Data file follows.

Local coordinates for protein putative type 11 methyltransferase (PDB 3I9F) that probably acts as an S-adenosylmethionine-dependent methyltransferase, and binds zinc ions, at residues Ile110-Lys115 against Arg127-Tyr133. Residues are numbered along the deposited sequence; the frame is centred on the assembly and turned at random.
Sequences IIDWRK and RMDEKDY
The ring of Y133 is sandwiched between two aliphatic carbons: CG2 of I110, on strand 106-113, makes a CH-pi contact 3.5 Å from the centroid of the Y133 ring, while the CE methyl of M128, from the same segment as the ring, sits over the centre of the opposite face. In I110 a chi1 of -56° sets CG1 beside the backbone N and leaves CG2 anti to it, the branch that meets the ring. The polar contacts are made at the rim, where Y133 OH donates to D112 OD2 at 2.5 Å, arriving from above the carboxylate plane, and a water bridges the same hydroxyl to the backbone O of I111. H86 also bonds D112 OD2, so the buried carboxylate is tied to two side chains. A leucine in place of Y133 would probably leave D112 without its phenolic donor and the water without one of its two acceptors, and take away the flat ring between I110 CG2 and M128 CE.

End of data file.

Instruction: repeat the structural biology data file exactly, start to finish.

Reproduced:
Local coordinates for protein putative type 11 methyltransferase (PDB 3I9F) that probably acts as an S-adenosylmethionine-dependent methyltransferase, and binds zinc ions, at residues Ile110-Lys115 against Arg127-Tyr133. Residues are numbered along the deposited sequence; the frame is centred on the assembly and turned at random.
Sequences IIDWRK and RMDEKDY
The ring of Y133 is sandwiched between two aliphatic carbons: CG2 of I110, on strand 106-113, makes a CH-pi contact 3.5 Å from the centroid of the Y133 ring, while the CE methyl of M128, from the same segment as the ring, sits over the centre of the opposite face. In I110 a chi1 of -56° sets CG1 beside the backbone N and leaves CG2 anti to it, the branch that meets the ring. The polar contacts are made at the rim, where Y133 OH donates to D112 OD2 at 2.5 Å, arriving from above the carboxylate plane, and a water bridges the same hydroxyl to the backbone O of I111. H86 also bonds D112 OD2, so the buried carboxylate is tied to two side chains. A leucine in place of Y133 would probably leave D112 without its phenolic donor and the water without one of its two acceptors, and take away the flat ring between I110 CG2 and M128 CE.